Tuesday, November 16, 2010

Naïveté is not always a deterrent

Shane by Jack Schaefer defines chivalry by what a man does, not what he knows. Shane offers an insight into dynamic and complicated relationships, which take place on the revolutionary frontier of America. The impressionable narrator, Bob Starrett, depicts the naïveté and innocence of many Guilford Middle school children, as both groups learn and grow in a dangerous and overtly advanced world.

Many of the students who attend Guildford Elementary share with Bob the unfortunate circumstance of living their childhood in an adult world. Their vocabularies are much larger than most children of their age, and not necessarily filled with words deemed appropriate. Many of those students studying for National Academic League competitions bring along their younger siblings whose care they are entrusted. As a reference point, at age eleven I was barely allowed to stay home alone by myself, let alone take care of a five year old sibling; these students manage to babysit two of them, while memorizing all the state capitals and of course never leaving a text unanswered. Their childhoods seem to have been stolen in a way, as they are given adult responsibilities such as laundry, child care and packing lunches, not particularly difficult however only the beginning of a lifetime of relying mainly upon themselves. Maturity is demanded whether he or she is prepared or not.

Unlike Bob in Shane however, the students excel in school (it seems only fair that I point out that it is the talented children who are recruited or who choose to participate in the National Academic League). The Guilford Students who are a part of the NAL team wear their uniforms proudly on game day, not seeming to notice their small limbs swimming in the adult large. Although they banter back and forth, it is clear that they are a team and there for one another, just as Bob was unconditionally loyal to Shane. As the team prays in the hallway before their meet begins, I can sense the outside world drifting away, the facts they’ve learned as the only matter of importance. The feeling Bob has as he admires Shane, so adoringly and longingly is embodied in these competitions, each student placing the importance of this competition on a level that if achieved seems to promise immunity from all other worldly dilemmas.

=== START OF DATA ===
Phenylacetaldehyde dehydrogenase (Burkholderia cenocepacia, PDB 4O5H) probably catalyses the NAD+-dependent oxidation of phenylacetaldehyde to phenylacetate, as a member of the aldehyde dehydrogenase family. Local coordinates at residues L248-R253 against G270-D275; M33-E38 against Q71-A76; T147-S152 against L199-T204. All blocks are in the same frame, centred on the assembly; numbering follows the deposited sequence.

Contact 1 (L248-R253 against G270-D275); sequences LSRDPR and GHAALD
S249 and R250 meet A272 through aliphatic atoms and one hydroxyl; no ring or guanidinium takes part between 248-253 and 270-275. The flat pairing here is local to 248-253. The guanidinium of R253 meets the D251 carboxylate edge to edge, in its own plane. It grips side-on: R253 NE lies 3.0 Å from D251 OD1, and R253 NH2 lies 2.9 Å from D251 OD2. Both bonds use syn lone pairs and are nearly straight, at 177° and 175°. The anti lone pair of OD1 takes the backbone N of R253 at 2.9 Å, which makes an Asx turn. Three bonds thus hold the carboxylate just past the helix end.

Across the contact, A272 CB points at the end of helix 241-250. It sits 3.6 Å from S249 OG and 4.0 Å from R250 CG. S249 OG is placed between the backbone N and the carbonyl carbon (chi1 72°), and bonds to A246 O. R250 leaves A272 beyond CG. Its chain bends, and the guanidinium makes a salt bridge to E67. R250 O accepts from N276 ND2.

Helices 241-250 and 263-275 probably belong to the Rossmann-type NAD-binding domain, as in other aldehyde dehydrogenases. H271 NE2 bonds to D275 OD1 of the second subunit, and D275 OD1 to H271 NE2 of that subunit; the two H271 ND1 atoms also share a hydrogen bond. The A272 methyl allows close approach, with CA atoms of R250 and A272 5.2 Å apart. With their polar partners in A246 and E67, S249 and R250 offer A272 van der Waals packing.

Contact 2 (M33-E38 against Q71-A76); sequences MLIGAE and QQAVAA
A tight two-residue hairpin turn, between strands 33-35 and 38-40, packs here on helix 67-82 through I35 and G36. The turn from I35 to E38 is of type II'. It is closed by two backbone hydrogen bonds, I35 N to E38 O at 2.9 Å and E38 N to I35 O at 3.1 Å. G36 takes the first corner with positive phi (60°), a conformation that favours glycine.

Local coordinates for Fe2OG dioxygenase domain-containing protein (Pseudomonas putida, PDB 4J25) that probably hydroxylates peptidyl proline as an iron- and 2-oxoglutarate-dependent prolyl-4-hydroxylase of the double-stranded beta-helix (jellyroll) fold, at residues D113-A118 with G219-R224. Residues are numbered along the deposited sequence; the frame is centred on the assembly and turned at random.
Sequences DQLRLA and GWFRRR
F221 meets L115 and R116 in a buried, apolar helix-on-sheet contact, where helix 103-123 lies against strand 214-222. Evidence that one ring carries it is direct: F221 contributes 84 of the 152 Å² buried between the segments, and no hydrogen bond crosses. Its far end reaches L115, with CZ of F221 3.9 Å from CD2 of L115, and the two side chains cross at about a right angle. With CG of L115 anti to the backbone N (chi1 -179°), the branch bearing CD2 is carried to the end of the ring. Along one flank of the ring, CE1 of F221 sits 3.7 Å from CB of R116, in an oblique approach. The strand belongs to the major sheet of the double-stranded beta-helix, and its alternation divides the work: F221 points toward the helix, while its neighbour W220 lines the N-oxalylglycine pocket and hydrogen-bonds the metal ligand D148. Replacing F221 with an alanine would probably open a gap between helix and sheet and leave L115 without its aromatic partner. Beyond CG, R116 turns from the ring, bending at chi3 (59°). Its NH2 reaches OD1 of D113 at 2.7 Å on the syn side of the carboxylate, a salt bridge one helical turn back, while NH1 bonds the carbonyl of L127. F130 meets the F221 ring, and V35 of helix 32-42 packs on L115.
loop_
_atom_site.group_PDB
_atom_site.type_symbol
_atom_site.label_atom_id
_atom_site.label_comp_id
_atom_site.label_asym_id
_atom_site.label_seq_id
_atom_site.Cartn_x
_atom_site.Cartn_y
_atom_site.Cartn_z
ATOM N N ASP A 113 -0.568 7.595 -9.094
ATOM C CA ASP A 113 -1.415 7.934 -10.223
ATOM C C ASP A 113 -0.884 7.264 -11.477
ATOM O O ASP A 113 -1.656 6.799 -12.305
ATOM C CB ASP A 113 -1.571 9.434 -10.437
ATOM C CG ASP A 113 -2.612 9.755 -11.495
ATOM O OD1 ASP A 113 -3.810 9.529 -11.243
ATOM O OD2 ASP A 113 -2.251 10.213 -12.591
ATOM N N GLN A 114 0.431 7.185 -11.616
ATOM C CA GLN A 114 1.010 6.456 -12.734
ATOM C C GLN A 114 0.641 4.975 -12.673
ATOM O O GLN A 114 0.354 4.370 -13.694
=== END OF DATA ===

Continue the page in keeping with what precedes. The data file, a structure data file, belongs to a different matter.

Like the young Bob Starrett, the children at Guilford are continually entrusted with decisions and placed in situations far beyond their understanding. After 8th grade at Guilford, the students must apply to high schools; depending upon grades, availability and ranking they are admitted to one of their five choices. Certain schools have entrance criteria, or higher requirements in order to be one of the lucky chosen few. As I quiz these children on subjects of algebra, government, spelling and astronomy, it occurs to me that had I been in their situation I would not have been accepted into one of these elite high schools. As a child, I was not the fastest or the best student and it was only with my parents constant reassurance, extra tutoring and tons of SAT prep that I was able to even consider applying to the colleges and universities in which I was interested. The students at Guilford mirror Bob Starrett as both are unintentionally given extreme responsibilities in which they rise to the occasion and persevere through. Whether it is due to a love for a role model, an academic subject or a family, both Bob Starrett and the students at Guilford are wise beyond their years, proving continually that despite their age and apparent naïveté, they will succeed.

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